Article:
I used to pack a yoga mat nearly every time I traveled. I’d neatly roll up the rubbery sheet and press it atop my folded clothes, squeezing it in diagonally when necessary. Once at my destination, I’d place the mat in the corner of my room, unrolling it whenever I felt the urge to stretch or relax. If space were a factor, my mat and I would go outside. I’d move through whatever poses I could muster from 14 years of yoga class – always ending my practice in shavasna, or corpse pose, the most peaceful of all.
My well-traveled mat has joined me in places such as Costa Rica and Colorado, Canada and Croatia. It has offered me a place to soothe my soul and body; to reflect and lengthen my limbs.
In recent months, however, my mat has not been making it into my travel bag. Somehow, it’s gotten harder to squash it into my increasingly smaller, overhead suitcase, and I’ve discovered a different way to find peace – one that requires no accessory.
Inspired by the women behind 2bpresent – a collaboration of two local moms whose goal is to share their journey toward a “peaceful, joy-filled, stress-free life” with others – I began attending weekly meditation classes to learn the basics. Led by a teacher named Janaki, we explored the various seated positions for meditating, how to breathe, what mantra we would repeat silently, and how to clear the mind as best we could.
After we meditated as a group for the first time, Janaki asked us to raise our hand if we felt any benefit at all from the meditation we’d just done. I was the only one who didn’t raise my hand.
“I’m a meditation failure”, I remember admitting to the group, uncomfortable with how much I’d fidgeted during those achingly long 20 minutes. How un-zen I was.
But I forged ahead with my learning. Along with Janaki’s classes, I attended several sessions given by Sharon Salzberg at the Tibet House in NYC. From Sharon’s talks and books, I learned about guided meditation and took part in her 28-day meditation challenge – based on her latest book, Real Happiness: The Power of Meditation.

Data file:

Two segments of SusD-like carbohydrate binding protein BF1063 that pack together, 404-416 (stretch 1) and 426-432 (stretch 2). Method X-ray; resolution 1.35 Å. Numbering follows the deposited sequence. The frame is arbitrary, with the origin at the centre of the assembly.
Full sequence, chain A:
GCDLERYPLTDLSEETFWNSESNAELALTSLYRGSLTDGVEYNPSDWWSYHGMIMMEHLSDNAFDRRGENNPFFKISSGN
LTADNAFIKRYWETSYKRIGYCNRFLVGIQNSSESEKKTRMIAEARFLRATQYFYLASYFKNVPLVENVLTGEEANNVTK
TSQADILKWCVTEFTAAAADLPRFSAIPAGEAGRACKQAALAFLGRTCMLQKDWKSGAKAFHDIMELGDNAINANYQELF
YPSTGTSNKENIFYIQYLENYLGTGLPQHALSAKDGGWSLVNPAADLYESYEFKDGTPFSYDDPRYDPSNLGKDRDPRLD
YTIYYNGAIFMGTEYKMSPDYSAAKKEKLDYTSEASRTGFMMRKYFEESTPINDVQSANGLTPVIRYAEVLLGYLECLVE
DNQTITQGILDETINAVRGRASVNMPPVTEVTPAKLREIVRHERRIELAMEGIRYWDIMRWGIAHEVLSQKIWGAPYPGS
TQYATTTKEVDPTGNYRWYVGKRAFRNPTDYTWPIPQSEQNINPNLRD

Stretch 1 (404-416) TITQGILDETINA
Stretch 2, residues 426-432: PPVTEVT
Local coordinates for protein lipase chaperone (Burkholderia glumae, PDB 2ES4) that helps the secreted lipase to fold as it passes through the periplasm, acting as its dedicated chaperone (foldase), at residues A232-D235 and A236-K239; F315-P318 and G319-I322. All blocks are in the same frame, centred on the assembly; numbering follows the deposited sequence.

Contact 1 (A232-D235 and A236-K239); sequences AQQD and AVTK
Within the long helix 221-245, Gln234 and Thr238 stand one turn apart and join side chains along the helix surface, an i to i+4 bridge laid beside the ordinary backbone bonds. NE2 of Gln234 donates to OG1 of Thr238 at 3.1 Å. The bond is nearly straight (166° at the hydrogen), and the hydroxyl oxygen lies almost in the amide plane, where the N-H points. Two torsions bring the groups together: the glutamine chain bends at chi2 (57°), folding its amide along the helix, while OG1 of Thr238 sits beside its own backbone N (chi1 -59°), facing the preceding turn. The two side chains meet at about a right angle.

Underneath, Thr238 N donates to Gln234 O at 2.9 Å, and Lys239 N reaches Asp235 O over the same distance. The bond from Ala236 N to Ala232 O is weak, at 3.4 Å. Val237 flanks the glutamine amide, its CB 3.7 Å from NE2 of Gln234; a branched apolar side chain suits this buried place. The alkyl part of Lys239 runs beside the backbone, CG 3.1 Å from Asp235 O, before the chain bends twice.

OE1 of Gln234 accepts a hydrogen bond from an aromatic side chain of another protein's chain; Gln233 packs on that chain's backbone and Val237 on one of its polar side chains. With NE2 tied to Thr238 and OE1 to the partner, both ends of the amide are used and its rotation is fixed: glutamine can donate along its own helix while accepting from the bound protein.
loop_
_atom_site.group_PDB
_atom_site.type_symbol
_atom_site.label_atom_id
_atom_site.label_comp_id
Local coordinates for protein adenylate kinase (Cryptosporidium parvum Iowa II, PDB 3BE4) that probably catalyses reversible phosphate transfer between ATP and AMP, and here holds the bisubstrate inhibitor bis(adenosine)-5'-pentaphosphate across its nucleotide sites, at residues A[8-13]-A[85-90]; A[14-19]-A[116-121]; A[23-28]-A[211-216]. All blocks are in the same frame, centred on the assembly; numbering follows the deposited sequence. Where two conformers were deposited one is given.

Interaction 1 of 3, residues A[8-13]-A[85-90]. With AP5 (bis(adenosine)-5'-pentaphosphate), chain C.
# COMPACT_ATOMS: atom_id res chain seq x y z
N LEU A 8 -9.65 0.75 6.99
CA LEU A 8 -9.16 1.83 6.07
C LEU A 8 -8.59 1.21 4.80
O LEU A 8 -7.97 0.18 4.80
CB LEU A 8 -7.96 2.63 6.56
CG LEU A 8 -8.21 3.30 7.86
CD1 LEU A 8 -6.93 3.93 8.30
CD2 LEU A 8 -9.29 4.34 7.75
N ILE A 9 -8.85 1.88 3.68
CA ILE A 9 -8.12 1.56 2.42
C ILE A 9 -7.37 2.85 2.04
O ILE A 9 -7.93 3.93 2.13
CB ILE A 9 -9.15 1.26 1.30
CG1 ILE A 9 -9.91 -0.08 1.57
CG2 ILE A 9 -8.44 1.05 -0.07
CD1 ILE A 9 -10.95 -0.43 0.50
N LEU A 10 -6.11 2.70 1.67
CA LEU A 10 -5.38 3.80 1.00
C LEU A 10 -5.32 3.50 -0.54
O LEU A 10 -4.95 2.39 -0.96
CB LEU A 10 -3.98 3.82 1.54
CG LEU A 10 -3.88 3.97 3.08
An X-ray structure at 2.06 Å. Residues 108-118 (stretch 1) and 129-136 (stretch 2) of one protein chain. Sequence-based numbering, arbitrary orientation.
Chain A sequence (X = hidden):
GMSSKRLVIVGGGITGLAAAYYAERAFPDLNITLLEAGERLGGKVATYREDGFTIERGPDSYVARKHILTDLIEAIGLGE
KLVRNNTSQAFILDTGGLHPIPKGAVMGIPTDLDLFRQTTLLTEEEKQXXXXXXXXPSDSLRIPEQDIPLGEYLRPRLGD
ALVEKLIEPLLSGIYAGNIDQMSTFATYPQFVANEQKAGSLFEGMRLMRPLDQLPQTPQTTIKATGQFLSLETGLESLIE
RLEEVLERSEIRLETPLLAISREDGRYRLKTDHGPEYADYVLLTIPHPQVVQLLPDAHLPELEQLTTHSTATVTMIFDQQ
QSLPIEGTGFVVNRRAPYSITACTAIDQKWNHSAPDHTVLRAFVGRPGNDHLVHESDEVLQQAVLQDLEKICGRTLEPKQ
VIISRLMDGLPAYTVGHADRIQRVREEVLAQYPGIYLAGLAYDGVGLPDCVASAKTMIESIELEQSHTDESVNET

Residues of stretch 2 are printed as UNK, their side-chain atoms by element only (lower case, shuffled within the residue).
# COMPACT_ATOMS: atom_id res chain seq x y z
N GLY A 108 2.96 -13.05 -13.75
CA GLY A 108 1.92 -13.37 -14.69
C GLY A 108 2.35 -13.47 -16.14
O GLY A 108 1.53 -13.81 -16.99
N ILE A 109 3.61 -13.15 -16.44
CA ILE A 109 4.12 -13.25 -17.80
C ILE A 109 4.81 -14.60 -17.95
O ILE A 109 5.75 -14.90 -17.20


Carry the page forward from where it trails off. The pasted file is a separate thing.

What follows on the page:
I quickly began to notice the benefits of my meditation – I was less reactive, calmer, and felt less critical of myself and others. I began to sit in the same chair to meditate as many mornings as possible, propping the same pillow under my behind. So why not bring the “om” – the Sanskrit sound with which we began each meditation – with me when I travel?
It was easy to take my meditation practice on the road – you only need a pillow to sit on – and though making the time can be a struggle, I decided that 10 or 12 or 15 minutes is better than none.
On a recent trip to Taos, New Mexico, I made sure I had time to meditate before we went off to ski. To begin the day in such a peaceful place was a stark contrast to the typically frenetic “MOM-WHERE-ARE-MY-SKI-SOCKS?” type of morning. After sitting and finding tranquility, misplaced ski socks were no big deal. “It’s okay to wear yesterday’s”, I’d reply in a monotone voice.
When I’m traveling by car (and am NOT the driver), I’ll click on my iPhone app and enter into Headspace, a soothing, ten-minute guided meditation. The lovely British voice of Andy Puddicombe leads me into a place of calm and serenity. Not necessarily easy to hold onto after I open my eyes to the traffic on the New Jersey turnpike. But I try.
I’ve been meditating regularly for nine months now, and other than a pillow upon which to sit, there is nothing else I need. Meditation has by no means replaced yoga in my life. They both bring me a sense of healing that I cherish. But lightening the load of my suitcase has its benefits. So I’ll leave my mat behind for now, and just bring my “om” on the road.